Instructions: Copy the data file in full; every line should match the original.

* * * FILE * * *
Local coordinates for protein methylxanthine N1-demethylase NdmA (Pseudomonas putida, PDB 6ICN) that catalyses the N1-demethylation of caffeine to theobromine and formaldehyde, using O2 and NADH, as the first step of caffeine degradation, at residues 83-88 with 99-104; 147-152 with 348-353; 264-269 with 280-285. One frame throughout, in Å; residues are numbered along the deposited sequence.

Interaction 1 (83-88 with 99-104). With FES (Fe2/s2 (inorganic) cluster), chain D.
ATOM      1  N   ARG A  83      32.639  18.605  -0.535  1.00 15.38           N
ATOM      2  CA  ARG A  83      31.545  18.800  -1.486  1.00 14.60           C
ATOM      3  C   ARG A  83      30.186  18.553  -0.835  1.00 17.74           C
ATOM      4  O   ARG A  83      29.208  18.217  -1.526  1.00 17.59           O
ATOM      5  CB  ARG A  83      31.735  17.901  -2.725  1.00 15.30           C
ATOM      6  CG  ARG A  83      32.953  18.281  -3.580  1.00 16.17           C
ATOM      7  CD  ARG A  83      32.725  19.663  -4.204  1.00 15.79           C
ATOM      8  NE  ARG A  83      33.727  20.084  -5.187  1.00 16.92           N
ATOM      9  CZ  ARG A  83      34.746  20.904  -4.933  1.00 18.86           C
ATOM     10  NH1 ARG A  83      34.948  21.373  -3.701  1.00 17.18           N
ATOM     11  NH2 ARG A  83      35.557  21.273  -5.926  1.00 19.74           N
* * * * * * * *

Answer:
Local coordinates for protein methylxanthine N1-demethylase NdmA (Pseudomonas putida, PDB 6ICN) that catalyses the N1-demethylation of caffeine to theobromine and formaldehyde, using O2 and NADH, as the first step of caffeine degradation, at residues 83-88 with 99-104; 147-152 with 348-353; 264-269 with 280-285. One frame throughout, in Å; residues are numbered along the deposited sequence.

Interaction 1 (83-88 with 99-104). With FES (Fe2/s2 (inorganic) cluster), chain D.
ATOM      1  N   ARG A  83      32.639  18.605  -0.535  1.00 15.38           N
ATOM      2  CA  ARG A  83      31.545  18.800  -1.486  1.00 14.60           C
ATOM      3  C   ARG A  83      30.186  18.553  -0.835  1.00 17.74           C
ATOM      4  O   ARG A  83      29.208  18.217  -1.526  1.00 17.59           O
ATOM      5  CB  ARG A  83      31.735  17.901  -2.725  1.00 15.30           C
ATOM      6  CG  ARG A  83      32.953  18.281  -3.580  1.00 16.17           C
ATOM      7  CD  ARG A  83      32.725  19.663  -4.204  1.00 15.79           C
ATOM      8  NE  ARG A  83      33.727  20.084  -5.187  1.00 16.92           N
ATOM      9  CZ  ARG A  83      34.746  20.904  -4.933  1.00 18.86           C
ATOM     10  NH1 ARG A  83      34.948  21.373  -3.701  1.00 17.18           N
ATOM     11  NH2 ARG A  83      35.557  21.273  -5.926  1.00 19.74           N